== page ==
I adore the Kodak 33a.  The extra versatility it offers over the Crown Graphic is pleasant, but what also makes it stand out for me is the Protar V lens that I have for it, which I can use with either 4x5 or 5x7.  Being able to expose at f64 is exciting for all kinds of photo-psychological reasons, but that lens also has the most delightful magic about it.  It's fun in a pinhole, in-control-but-slightly-out-of-control kind of way, since I have to use the lens cap as my shutter speed.  This gives me more creative license, as in the photograph below. The contrast it gives my negatives is exactly what I like, both wide open at a whopping f18 and stopped all the way down.  

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I am looking forward to working more with this camera!  I am looking forward to trying some portrait work with it, and am keen for willing participants, so please contact me if you are interested!  


This year so far a lot of factors have combined to keep me close to home most days.  The sky has been heavy with rain and fog more often that not; it makes this Texan long for the light, but it also makes a Texas heart happy knowing that February showers bring many, many beautiful March wildflowers!

When the sun does show its face, I am ready with my cyanotype materials.  The slightest hint of strong UV sends me running for my contact frames.  I prowl the garden for whatever I can scrounge up among the wet & decay; I pull up fresh weeds, straight from the root.  I unearth my hoard of dried botanical treasures from last year, and feathers.  I become an art scavenger.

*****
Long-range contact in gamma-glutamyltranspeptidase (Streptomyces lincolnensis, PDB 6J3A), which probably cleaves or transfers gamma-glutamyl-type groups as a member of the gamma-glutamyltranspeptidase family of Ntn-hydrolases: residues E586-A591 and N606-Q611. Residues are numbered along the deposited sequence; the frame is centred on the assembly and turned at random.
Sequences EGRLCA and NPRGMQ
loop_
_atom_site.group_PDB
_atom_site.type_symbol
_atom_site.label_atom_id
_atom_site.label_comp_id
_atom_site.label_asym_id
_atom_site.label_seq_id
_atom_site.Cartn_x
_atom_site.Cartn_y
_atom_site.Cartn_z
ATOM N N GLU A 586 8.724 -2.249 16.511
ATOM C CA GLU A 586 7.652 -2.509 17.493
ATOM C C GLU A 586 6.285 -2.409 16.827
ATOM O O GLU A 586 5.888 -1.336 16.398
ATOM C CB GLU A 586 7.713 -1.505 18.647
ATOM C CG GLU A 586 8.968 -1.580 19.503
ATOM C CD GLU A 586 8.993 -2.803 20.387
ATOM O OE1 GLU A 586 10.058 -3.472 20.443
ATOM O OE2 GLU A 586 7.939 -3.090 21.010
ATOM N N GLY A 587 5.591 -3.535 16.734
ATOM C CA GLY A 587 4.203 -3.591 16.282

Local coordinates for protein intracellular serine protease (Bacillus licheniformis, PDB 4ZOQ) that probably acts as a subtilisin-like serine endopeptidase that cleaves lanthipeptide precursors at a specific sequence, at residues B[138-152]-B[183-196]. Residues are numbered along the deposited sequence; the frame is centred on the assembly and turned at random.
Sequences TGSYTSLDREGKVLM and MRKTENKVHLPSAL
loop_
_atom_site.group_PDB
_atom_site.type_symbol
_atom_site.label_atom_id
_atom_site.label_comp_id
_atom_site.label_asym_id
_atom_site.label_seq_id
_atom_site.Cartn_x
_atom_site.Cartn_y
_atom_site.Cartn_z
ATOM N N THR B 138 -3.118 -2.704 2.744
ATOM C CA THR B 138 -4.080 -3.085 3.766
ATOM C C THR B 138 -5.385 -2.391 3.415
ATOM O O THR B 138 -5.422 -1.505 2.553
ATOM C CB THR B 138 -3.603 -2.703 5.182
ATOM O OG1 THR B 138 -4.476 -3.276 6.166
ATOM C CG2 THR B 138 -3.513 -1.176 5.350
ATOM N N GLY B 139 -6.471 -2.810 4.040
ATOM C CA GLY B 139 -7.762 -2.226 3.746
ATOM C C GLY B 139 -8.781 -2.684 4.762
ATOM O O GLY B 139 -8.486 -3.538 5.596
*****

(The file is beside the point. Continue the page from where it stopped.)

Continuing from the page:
What comes from this sun-salvaging is a whole new crop; I rarely make just one or two.  On this particular day, I even made some new wing'd women.

The Valentine's Day flowers my daughter received faded too quickly, but their life can be graciously preserved by the sun and a little cyano-magic.  Some of these will be painted and inked when the time is right.  

And of course after all of this joyful work comes another part of the process:  starting over.  A few minutes in the darkroom with my brush & chemicals means that every spare surface is covered in fresh paper waiting with me in eager anticipation of the next sunny day!

All of these images are from the "stories" portion of my dedicated cyanotype Instagram account.  Want to see more?  Please follow me there and on my dedicated cyanotype Facebook page.  All of the work is for sale, usually even the originals; if you would like to visit my sales site, it's on Society 6 (but you can also email me with inquiries).